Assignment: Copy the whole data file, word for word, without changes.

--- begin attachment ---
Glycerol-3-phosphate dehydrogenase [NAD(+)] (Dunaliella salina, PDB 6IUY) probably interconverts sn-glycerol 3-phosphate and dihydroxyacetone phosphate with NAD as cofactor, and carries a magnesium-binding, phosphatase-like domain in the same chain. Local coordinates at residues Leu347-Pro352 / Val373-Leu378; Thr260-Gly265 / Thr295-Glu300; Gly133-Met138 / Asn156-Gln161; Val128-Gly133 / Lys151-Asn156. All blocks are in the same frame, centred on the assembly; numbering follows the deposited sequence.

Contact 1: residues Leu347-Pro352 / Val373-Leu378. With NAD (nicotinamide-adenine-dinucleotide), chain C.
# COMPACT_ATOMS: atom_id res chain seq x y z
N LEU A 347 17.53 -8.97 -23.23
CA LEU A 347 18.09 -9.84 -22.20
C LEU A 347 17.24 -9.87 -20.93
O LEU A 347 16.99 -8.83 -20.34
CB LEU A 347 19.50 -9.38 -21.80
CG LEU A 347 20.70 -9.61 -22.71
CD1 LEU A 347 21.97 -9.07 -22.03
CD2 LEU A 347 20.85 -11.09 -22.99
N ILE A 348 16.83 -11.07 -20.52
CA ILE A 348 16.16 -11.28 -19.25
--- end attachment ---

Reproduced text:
Glycerol-3-phosphate dehydrogenase [NAD(+)] (Dunaliella salina, PDB 6IUY) probably interconverts sn-glycerol 3-phosphate and dihydroxyacetone phosphate with NAD as cofactor, and carries a magnesium-binding, phosphatase-like domain in the same chain. Local coordinates at residues Leu347-Pro352 / Val373-Leu378; Thr260-Gly265 / Thr295-Glu300; Gly133-Met138 / Asn156-Gln161; Val128-Gly133 / Lys151-Asn156. All blocks are in the same frame, centred on the assembly; numbering follows the deposited sequence.

Contact 1: residues Leu347-Pro352 / Val373-Leu378. With NAD (nicotinamide-adenine-dinucleotide), chain C.
# COMPACT_ATOMS: atom_id res chain seq x y z
N LEU A 347 17.53 -8.97 -23.23
CA LEU A 347 18.09 -9.84 -22.20
C LEU A 347 17.24 -9.87 -20.93
O LEU A 347 16.99 -8.83 -20.34
CB LEU A 347 19.50 -9.38 -21.80
CG LEU A 347 20.70 -9.61 -22.71
CD1 LEU A 347 21.97 -9.07 -22.03
CD2 LEU A 347 20.85 -11.09 -22.99
N ILE A 348 16.83 -11.07 -20.52
CA ILE A 348 16.16 -11.28 -19.25